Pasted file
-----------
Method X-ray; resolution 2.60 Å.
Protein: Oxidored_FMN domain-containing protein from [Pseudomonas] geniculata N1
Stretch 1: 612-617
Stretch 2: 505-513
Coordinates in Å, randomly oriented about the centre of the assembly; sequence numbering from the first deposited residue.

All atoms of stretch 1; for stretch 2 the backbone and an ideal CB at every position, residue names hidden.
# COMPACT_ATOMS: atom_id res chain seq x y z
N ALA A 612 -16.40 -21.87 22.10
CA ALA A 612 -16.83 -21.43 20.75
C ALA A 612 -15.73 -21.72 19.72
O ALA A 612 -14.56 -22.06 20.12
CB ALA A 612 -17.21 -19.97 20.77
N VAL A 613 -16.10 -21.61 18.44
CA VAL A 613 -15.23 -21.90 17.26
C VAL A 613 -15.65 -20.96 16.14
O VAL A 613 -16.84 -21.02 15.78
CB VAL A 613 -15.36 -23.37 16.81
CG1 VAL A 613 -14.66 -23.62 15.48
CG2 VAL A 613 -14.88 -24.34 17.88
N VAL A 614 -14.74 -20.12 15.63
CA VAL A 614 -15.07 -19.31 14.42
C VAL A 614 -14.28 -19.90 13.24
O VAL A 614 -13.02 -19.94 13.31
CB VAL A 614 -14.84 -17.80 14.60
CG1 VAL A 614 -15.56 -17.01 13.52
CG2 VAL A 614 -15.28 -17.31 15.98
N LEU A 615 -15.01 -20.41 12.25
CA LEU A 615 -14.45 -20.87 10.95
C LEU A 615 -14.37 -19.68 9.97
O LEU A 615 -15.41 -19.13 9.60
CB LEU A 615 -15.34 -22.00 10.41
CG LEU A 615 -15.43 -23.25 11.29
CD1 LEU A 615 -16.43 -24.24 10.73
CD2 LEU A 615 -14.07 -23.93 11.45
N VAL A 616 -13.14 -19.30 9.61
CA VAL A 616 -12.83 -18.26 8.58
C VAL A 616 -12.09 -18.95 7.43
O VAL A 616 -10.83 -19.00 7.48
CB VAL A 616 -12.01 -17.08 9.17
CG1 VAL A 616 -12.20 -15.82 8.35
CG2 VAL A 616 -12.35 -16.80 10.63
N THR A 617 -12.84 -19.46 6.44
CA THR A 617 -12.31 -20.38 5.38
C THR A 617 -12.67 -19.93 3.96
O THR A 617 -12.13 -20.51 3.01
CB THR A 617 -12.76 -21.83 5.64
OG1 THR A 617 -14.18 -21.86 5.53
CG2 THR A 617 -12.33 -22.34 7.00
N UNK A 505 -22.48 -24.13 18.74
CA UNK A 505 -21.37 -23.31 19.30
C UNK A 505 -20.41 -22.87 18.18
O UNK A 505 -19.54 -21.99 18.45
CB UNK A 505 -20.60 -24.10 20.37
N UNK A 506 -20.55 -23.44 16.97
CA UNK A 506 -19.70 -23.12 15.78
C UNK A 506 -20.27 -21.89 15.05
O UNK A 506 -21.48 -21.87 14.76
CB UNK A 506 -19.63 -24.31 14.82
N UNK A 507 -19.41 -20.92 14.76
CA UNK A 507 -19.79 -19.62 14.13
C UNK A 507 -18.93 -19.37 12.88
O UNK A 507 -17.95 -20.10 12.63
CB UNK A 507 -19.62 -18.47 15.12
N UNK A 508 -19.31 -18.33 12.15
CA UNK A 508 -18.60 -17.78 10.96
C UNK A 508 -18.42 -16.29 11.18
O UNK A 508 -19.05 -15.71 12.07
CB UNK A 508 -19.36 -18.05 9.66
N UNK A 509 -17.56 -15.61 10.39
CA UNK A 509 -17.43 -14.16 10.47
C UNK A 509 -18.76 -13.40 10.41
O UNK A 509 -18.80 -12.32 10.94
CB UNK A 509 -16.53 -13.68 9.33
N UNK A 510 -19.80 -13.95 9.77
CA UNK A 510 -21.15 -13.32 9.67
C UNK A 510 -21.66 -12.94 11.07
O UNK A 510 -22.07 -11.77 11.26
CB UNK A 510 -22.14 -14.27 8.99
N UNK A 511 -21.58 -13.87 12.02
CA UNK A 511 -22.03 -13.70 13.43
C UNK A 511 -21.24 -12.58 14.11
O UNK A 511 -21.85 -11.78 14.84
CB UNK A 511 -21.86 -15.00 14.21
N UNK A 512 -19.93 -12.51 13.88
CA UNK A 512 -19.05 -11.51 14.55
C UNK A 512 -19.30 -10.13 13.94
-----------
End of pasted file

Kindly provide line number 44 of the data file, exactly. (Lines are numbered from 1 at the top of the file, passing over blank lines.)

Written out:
C THR A 617 -12.67 -19.93 3.96